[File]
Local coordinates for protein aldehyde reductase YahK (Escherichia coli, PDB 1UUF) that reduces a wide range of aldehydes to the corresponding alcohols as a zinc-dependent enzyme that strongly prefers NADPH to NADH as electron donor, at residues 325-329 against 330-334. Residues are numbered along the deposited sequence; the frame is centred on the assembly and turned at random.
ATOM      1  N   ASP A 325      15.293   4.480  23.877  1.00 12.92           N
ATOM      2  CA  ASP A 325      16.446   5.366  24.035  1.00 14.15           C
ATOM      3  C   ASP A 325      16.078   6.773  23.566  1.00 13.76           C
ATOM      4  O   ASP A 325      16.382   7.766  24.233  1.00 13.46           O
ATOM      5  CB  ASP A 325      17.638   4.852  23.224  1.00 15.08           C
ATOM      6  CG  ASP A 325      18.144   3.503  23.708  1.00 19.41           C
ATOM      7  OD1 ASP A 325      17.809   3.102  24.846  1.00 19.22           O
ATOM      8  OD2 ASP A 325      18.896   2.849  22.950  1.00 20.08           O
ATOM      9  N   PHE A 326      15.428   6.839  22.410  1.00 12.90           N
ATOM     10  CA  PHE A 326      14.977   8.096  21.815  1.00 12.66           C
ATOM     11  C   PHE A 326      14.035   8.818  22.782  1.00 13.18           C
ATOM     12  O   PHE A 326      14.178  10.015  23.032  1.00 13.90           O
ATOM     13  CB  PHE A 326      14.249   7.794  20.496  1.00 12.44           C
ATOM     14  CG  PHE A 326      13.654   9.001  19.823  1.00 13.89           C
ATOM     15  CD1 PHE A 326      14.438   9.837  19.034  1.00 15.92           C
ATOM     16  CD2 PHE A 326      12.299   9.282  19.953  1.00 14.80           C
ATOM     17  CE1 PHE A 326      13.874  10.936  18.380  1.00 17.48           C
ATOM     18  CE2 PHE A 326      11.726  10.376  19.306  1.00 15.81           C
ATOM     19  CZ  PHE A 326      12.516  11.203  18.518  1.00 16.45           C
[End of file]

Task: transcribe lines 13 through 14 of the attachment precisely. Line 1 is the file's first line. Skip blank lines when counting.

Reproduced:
ATOM     12  O   PHE A 326      14.178  10.015  23.032  1.00 13.90           O
ATOM     13  CB  PHE A 326      14.249   7.794  20.496  1.00 12.44           C